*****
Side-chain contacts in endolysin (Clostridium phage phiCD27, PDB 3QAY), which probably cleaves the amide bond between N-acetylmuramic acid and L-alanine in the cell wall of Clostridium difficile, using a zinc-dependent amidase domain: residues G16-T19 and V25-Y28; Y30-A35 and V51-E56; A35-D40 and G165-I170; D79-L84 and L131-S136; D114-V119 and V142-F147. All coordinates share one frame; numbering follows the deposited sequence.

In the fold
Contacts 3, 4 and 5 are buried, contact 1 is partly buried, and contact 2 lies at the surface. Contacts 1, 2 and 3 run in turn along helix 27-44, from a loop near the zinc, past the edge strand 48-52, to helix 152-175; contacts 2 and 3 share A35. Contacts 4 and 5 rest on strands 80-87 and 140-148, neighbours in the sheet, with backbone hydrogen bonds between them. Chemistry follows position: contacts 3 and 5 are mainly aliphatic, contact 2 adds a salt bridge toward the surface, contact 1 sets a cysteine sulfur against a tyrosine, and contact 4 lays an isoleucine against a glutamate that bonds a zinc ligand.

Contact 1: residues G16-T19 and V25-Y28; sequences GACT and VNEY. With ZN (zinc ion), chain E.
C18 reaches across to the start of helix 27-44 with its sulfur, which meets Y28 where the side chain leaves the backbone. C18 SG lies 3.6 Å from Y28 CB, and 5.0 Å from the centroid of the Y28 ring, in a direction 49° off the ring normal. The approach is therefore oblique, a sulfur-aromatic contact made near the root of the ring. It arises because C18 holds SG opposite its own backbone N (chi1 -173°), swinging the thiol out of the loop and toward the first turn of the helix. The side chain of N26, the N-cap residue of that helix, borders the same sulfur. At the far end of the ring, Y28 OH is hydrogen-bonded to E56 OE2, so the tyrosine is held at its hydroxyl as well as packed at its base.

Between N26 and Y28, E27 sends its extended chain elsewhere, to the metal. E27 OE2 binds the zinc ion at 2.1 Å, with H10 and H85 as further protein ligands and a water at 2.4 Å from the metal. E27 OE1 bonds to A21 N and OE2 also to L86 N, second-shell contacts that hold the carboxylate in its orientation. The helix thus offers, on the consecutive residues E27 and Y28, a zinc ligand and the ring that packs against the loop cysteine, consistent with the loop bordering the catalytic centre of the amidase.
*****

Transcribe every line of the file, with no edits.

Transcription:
Side-chain contacts in endolysin (Clostridium phage phiCD27, PDB 3QAY), which probably cleaves the amide bond between N-acetylmuramic acid and L-alanine in the cell wall of Clostridium difficile, using a zinc-dependent amidase domain: residues G16-T19 and V25-Y28; Y30-A35 and V51-E56; A35-D40 and G165-I170; D79-L84 and L131-S136; D114-V119 and V142-F147. All coordinates share one frame; numbering follows the deposited sequence.

In the fold
Contacts 3, 4 and 5 are buried, contact 1 is partly buried, and contact 2 lies at the surface. Contacts 1, 2 and 3 run in turn along helix 27-44, from a loop near the zinc, past the edge strand 48-52, to helix 152-175; contacts 2 and 3 share A35. Contacts 4 and 5 rest on strands 80-87 and 140-148, neighbours in the sheet, with backbone hydrogen bonds between them. Chemistry follows position: contacts 3 and 5 are mainly aliphatic, contact 2 adds a salt bridge toward the surface, contact 1 sets a cysteine sulfur against a tyrosine, and contact 4 lays an isoleucine against a glutamate that bonds a zinc ligand.

Contact 1: residues G16-T19 and V25-Y28; sequences GACT and VNEY. With ZN (zinc ion), chain E.
C18 reaches across to the start of helix 27-44 with its sulfur, which meets Y28 where the side chain leaves the backbone. C18 SG lies 3.6 Å from Y28 CB, and 5.0 Å from the centroid of the Y28 ring, in a direction 49° off the ring normal. The approach is therefore oblique, a sulfur-aromatic contact made near the root of the ring. It arises because C18 holds SG opposite its own backbone N (chi1 -173°), swinging the thiol out of the loop and toward the first turn of the helix. The side chain of N26, the N-cap residue of that helix, borders the same sulfur. At the far end of the ring, Y28 OH is hydrogen-bonded to E56 OE2, so the tyrosine is held at its hydroxyl as well as packed at its base.

Between N26 and Y28, E27 sends its extended chain elsewhere, to the metal. E27 OE2 binds the zinc ion at 2.1 Å, with H10 and H85 as further protein ligands and a water at 2.4 Å from the metal. E27 OE1 bonds to A21 N and OE2 also to L86 N, second-shell contacts that hold the carboxylate in its orientation. The helix thus offers, on the consecutive residues E27 and Y28, a zinc ligand and the ring that packs against the loop cysteine, consistent with the loop bordering the catalytic centre of the amidase.